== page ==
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Send  Share  RSS  Twitter  10 Mar 2010

FINANCE: Tax and Your Travel Allowance

 





Recent Gauteng Business News

Pravin Gordhan's stated intention to balance the National Treasury's books by having SARS focus ever more vigilantly on tax law compliance, means that employers can’t afford to take any chances.

One of the more recent changes to the tax law, and the one that appears to have generated the most employer panic, has been around employee travel allowances, says Karen Schmikl, tax legislation specialist at Softline VIP. And while most employers are by now aware that as from 1 March, 2010, the taxable value of the travel allowance increases from 60% to 80%, there appears to be some uncertainty as to what to do about those extra benefits relating to travel. This includes petrol cards, reimbursive kilometres, maintenance and insurance, says Schmikl.

Fixed travel allowances are subject to monthly employees' tax, and must also be disclosed on employees' IRP5 certificates at the end of the tax year. “Although the act did not change that drastically, the portion of the travel allowance that needs to be taken into account for the purpose of calculating monthly PAYE deductions did increase from 60% of the allowance to 80%. In addition, the deeming provision against which one could claim travel expenses on assessment was removed – this means that all individuals who have a travel allowance will have to keep a logbook in order to prove their business expenses on assessment,” explains Schmikl.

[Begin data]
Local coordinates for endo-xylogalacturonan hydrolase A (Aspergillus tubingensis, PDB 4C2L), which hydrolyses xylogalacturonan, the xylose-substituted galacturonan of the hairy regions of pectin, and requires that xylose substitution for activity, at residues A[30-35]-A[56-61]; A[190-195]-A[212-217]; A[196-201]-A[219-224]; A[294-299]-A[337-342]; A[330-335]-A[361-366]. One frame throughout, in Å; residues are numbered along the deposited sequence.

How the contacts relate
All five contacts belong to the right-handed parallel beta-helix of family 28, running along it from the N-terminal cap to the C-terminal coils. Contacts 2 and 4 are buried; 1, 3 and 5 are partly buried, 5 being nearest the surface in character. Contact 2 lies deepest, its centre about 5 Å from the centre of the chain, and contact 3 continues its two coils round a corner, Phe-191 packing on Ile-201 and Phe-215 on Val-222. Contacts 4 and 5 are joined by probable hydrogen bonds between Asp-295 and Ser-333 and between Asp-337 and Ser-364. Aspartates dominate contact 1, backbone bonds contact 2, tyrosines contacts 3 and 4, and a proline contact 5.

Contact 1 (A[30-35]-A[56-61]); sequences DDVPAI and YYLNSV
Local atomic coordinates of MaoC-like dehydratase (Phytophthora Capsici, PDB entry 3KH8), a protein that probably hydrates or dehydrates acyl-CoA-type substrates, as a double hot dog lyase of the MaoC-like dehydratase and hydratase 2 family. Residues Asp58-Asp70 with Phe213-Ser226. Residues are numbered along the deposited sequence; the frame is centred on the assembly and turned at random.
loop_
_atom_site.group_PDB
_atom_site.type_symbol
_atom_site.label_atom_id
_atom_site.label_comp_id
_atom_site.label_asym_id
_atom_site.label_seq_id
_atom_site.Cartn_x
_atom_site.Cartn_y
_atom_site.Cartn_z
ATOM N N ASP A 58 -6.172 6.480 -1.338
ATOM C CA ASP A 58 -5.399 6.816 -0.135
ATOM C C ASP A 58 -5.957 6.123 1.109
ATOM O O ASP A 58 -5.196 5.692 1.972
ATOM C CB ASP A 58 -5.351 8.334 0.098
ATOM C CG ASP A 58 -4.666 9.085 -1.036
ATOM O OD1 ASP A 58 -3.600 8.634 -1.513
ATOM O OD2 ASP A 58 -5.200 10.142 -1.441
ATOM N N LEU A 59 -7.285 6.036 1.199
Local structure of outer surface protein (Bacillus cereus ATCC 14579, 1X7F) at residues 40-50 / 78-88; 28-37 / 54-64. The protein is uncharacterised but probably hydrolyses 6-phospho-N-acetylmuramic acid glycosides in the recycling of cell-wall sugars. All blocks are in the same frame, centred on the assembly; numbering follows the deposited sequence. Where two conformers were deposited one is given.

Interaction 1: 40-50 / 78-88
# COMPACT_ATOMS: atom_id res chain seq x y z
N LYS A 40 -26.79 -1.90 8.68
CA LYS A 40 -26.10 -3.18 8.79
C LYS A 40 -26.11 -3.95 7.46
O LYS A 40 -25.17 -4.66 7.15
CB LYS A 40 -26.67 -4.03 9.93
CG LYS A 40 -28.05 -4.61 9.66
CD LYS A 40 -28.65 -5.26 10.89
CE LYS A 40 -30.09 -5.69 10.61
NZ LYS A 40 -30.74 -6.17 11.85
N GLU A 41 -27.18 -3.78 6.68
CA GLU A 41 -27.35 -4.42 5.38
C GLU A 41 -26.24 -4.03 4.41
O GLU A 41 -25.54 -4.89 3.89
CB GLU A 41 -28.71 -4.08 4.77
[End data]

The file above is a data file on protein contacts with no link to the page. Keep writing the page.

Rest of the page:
One of those extra travel benefits, reimbursive kilometres where employees are reimbursed for actual distance travelled for business purposes, is not taxable on the payroll, but might be subject to tax on assessment. In terms of SARS’ code 3702, the value has to be added to the actual travel allowance and considered as part of the total taxable travel allowance.

Moreover, if you as employer are paying your employee a fixed travel allowance to enable them to buy a vehicle, and are covering any of the running costs or petrol in addition to the fixed allowance, those additional costs also form part of the travel allowance.

“What code 3702 does is that it forces employers to value all travel benefits. The whole point of taxing travel benefits is to subject the value of any private use of an employer-provided benefit to tax,” Schmikl adds. If an employer does not take all additional benefits into consideration when determining the value of the employee’s travel allowance, on assessment SARS will tax the amount for which business expenses cannot be proven, she warns.

But how do you decide when an employee qualifies for a travel allowance? “It seems logical, but the deciding factor is do they do a job that requires them to travel for business? After all, travel allowances exist to defray an employee’s expenditure for business related travel. Moreover, the travel allowance must have a reasonable value, determined by the value of the vehicle and the kilometres travelled in a year.

Schmikl advises employees to revise their travel allowances whenever they buy a new car, change job or are suddenly required to travel less or more for business.

As for the logbook, she says that although SARS does have an example on its website, this logbook is quite detailed. “The minimum information which you need to submit to SARS is the date of travel, the ‘from and to’ destinations, the reason for your travel, and the number of business kilometres travelled. And do remember to take your odometer readings at the end of every tax year,” Schmikl says.


 
 
 
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